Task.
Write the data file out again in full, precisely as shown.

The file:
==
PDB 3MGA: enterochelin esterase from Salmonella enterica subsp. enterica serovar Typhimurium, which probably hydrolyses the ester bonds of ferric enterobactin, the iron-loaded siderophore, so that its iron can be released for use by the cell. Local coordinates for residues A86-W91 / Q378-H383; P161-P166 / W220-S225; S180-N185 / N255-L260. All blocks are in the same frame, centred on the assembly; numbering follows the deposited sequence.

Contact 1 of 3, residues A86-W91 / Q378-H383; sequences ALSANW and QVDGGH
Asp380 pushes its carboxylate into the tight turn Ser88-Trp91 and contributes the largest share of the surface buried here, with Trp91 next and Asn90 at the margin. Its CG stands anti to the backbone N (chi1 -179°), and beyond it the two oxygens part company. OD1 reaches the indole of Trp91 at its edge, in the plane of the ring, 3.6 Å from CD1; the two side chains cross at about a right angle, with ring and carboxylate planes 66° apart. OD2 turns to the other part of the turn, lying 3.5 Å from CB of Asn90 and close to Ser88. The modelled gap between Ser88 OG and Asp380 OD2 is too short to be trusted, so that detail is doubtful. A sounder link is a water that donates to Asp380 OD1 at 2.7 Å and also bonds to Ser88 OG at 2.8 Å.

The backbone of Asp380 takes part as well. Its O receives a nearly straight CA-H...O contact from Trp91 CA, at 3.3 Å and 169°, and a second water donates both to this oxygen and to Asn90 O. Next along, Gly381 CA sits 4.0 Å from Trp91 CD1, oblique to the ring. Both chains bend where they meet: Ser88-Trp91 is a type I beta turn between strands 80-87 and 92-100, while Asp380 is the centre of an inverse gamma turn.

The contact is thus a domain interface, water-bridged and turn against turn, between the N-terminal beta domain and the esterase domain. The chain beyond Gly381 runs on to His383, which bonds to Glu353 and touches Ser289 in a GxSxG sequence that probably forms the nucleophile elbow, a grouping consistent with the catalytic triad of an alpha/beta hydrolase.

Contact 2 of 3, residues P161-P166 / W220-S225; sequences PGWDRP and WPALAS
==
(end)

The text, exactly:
PDB 3MGA: enterochelin esterase from Salmonella enterica subsp. enterica serovar Typhimurium, which probably hydrolyses the ester bonds of ferric enterobactin, the iron-loaded siderophore, so that its iron can be released for use by the cell. Local coordinates for residues A86-W91 / Q378-H383; P161-P166 / W220-S225; S180-N185 / N255-L260. All blocks are in the same frame, centred on the assembly; numbering follows the deposited sequence.

Contact 1 of 3, residues A86-W91 / Q378-H383; sequences ALSANW and QVDGGH
Asp380 pushes its carboxylate into the tight turn Ser88-Trp91 and contributes the largest share of the surface buried here, with Trp91 next and Asn90 at the margin. Its CG stands anti to the backbone N (chi1 -179°), and beyond it the two oxygens part company. OD1 reaches the indole of Trp91 at its edge, in the plane of the ring, 3.6 Å from CD1; the two side chains cross at about a right angle, with ring and carboxylate planes 66° apart. OD2 turns to the other part of the turn, lying 3.5 Å from CB of Asn90 and close to Ser88. The modelled gap between Ser88 OG and Asp380 OD2 is too short to be trusted, so that detail is doubtful. A sounder link is a water that donates to Asp380 OD1 at 2.7 Å and also bonds to Ser88 OG at 2.8 Å.

The backbone of Asp380 takes part as well. Its O receives a nearly straight CA-H...O contact from Trp91 CA, at 3.3 Å and 169°, and a second water donates both to this oxygen and to Asn90 O. Next along, Gly381 CA sits 4.0 Å from Trp91 CD1, oblique to the ring. Both chains bend where they meet: Ser88-Trp91 is a type I beta turn between strands 80-87 and 92-100, while Asp380 is the centre of an inverse gamma turn.

The contact is thus a domain interface, water-bridged and turn against turn, between the N-terminal beta domain and the esterase domain. The chain beyond Gly381 runs on to His383, which bonds to Glu353 and touches Ser289 in a GxSxG sequence that probably forms the nucleophile elbow, a grouping consistent with the catalytic triad of an alpha/beta hydrolase.

Contact 2 of 3, residues P161-P166 / W220-S225; sequences PGWDRP and WPALAS